I Ate Like An Italian Woman Every Day For A Week — And Never Felt Better
When it comes to health, European countries like France and Italy have always been a bit of a mystery to me. Many of the foods we're quick to deem "off limits" in the United States flow like water across the pond—you'd be hard-pressed to find a corner that doesn't have either a gelateria or a sweet-smelling pastry shop.
It could be their four to seven weeks of vacation per year, but most European women don't seem to be weighed down by their delicious, gluten and dairy-filled foods, and they're certainly not spending hours at the gym "working it off." Instead, they're full of energy and vibrancy.
So when I found myself in Italy for a week (OK, I actually spent six months planning this trip), I decided to take advantage of the lack of access to my yoga studio and grocery store to truly live like an Italian woman. Here's what happened.
Gelato, pizza, pasta, croissants, affordable bottles of the best red wine—Italy had it all, and I decided not to pass any of it up. I was cognizant of spiking my blood sugar (I am a health editor, after all), so I typically started the day with a banana and a handful of nuts to start my day off on the right foot and keep things balanced.
From there, I would grab a whole-milk cappuccino from a nearby cafe (unlike in the United States, almond milk is hard to come by) and maybe have a second one before lunch. Lunch typically consisted of a sandwich on a baguette, followed by another cappuccino, and on most days a scoop of pistachio gelato. Dinner was the most decadent meal of them all, filled with at least one glass of red wine and pizza dripping with cheese.
Limited space in my backpack (I'm a light packer), meant I didn't have room for my running shoes or yoga mat. The only exercise I did while abroad was walking, but I walked a lot. I walked to cafes, to gelato shops, and dinner, but I also walked to museums and other historic sites all over the city.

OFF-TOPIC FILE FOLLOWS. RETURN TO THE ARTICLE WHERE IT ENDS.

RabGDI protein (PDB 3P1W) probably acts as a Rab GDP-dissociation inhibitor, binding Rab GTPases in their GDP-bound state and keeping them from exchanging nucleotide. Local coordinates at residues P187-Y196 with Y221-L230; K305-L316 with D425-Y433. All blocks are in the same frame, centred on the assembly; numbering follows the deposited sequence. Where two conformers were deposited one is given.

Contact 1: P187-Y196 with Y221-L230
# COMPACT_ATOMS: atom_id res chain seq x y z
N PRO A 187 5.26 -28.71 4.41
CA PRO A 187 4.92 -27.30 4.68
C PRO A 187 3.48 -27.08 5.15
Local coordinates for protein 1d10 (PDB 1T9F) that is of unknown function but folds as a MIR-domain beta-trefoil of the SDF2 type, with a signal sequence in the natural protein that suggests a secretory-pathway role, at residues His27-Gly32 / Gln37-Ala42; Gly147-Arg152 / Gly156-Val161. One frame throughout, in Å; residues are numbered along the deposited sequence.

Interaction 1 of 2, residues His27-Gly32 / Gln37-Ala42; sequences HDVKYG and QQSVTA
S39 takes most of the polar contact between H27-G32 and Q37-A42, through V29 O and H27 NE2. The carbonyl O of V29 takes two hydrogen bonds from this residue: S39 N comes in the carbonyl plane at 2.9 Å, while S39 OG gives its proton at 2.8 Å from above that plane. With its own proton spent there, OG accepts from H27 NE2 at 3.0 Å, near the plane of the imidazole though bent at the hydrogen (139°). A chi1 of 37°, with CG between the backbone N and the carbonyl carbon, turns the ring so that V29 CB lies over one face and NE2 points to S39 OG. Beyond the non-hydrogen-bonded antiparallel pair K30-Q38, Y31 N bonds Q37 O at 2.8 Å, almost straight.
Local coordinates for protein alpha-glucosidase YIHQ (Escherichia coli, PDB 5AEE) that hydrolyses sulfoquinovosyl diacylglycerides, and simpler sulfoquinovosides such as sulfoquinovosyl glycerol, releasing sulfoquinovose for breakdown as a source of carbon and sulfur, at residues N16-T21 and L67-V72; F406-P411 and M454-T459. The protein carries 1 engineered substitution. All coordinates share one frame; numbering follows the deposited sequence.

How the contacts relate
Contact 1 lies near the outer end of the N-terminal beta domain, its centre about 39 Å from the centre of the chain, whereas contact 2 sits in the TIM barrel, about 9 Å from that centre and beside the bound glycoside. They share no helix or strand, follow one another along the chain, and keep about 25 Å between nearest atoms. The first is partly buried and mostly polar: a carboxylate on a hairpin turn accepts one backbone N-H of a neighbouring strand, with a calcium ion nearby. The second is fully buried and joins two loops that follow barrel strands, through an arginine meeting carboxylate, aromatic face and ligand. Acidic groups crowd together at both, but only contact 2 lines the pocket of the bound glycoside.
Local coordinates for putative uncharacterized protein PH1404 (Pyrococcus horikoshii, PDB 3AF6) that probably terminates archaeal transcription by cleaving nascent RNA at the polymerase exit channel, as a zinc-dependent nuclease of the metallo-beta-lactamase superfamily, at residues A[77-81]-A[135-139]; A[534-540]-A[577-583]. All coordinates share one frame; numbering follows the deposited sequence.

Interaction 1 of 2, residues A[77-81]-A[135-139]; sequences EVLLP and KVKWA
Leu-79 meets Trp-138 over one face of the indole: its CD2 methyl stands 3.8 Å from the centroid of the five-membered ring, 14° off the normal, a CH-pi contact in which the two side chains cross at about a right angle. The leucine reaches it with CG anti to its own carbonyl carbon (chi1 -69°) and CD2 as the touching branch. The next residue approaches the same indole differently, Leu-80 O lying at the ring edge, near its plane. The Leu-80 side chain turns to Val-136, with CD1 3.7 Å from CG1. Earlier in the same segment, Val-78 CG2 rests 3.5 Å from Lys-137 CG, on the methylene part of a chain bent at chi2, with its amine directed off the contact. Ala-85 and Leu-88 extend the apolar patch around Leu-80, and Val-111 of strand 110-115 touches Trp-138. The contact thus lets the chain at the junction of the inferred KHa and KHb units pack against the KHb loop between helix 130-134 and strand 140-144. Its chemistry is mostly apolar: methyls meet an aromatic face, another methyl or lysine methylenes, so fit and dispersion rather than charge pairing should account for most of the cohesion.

I don't wear a fitness tracker, but my phone catches most of my steps. And by the end of the day, I had typically walked between 12 and 13 miles! I may get my heart rate up and sweat more when I'm at home in the United States, but I never walk that much.
Here's what happened.
I'd been told that the higher quality grains and dairy used in Europe leads to a less inflammatory reaction in most people's bodies, but I didn't quite believe it. Eating dairy more than once or twice a week typically hurts my stomach at home, and too much bread leaves me tired, irritable, and bloated.
Maybe it had to do with the hours spent walking in the sun and clearing my mind or the easy-breezy vacation mindset, but I never once felt bloated or low energy, except for a little jet lag here and there. I also intermittent fast and typically don't eat past 8:30 p.m. because going to bed with a full stomach keeps me up. I was worried late dinners would leave me sleepless for my entire trip, but I was wrong. In reality, I've never slept better.
If you have an Italian vacation planned and have mild problems with gluten and dairy, I'd recommend throwing caution to the wind for a bit. Not only will you have more fun—the food is part of the experience!—but you'll likely return to the States feeling better than ever.
Planning your next vacation? Here are three natural deodorants to consider packing and what you need to know about exercise in Australia.
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